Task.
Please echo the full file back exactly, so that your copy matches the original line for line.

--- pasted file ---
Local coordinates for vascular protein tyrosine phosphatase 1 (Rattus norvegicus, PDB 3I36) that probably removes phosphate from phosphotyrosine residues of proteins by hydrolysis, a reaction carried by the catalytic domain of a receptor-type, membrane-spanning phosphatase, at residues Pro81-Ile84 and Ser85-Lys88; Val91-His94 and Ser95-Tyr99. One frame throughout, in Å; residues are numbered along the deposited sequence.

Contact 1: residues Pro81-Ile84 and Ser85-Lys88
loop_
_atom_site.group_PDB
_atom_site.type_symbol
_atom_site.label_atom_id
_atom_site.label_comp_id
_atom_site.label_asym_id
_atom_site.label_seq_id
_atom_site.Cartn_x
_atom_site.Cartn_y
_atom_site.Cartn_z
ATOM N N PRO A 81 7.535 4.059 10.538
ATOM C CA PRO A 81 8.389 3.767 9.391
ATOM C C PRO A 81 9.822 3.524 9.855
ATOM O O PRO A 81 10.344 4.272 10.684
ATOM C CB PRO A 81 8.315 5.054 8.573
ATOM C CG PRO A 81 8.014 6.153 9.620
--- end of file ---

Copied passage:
Local coordinates for vascular protein tyrosine phosphatase 1 (Rattus norvegicus, PDB 3I36) that probably removes phosphate from phosphotyrosine residues of proteins by hydrolysis, a reaction carried by the catalytic domain of a receptor-type, membrane-spanning phosphatase, at residues Pro81-Ile84 and Ser85-Lys88; Val91-His94 and Ser95-Tyr99. One frame throughout, in Å; residues are numbered along the deposited sequence.

Contact 1: residues Pro81-Ile84 and Ser85-Lys88
loop_
_atom_site.group_PDB
_atom_site.type_symbol
_atom_site.label_atom_id
_atom_site.label_comp_id
_atom_site.label_asym_id
_atom_site.label_seq_id
_atom_site.Cartn_x
_atom_site.Cartn_y
_atom_site.Cartn_z
ATOM N N PRO A 81 7.535 4.059 10.538
ATOM C CA PRO A 81 8.389 3.767 9.391
ATOM C C PRO A 81 9.822 3.524 9.855
ATOM O O PRO A 81 10.344 4.272 10.684
ATOM C CB PRO A 81 8.315 5.054 8.573
ATOM C CG PRO A 81 8.014 6.153 9.620